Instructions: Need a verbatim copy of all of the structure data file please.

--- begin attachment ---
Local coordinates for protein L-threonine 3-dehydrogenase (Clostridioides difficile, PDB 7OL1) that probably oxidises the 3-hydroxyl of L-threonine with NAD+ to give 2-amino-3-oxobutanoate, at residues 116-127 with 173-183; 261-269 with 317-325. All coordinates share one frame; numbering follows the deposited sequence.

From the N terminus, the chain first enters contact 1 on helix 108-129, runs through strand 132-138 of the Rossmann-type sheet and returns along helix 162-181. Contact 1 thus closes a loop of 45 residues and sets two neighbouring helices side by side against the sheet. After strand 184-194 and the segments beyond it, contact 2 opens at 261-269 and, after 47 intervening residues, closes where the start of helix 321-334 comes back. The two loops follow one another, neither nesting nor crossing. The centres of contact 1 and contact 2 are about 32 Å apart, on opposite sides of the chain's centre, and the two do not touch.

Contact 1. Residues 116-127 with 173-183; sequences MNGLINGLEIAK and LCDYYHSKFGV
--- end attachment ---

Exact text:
Local coordinates for protein L-threonine 3-dehydrogenase (Clostridioides difficile, PDB 7OL1) that probably oxidises the 3-hydroxyl of L-threonine with NAD+ to give 2-amino-3-oxobutanoate, at residues 116-127 with 173-183; 261-269 with 317-325. All coordinates share one frame; numbering follows the deposited sequence.

From the N terminus, the chain first enters contact 1 on helix 108-129, runs through strand 132-138 of the Rossmann-type sheet and returns along helix 162-181. Contact 1 thus closes a loop of 45 residues and sets two neighbouring helices side by side against the sheet. After strand 184-194 and the segments beyond it, contact 2 opens at 261-269 and, after 47 intervening residues, closes where the start of helix 321-334 comes back. The two loops follow one another, neither nesting nor crossing. The centres of contact 1 and contact 2 are about 32 Å apart, on opposite sides of the chain's centre, and the two do not touch.

Contact 1. Residues 116-127 with 173-183; sequences MNGLINGLEIAK and LCDYYHSKFGV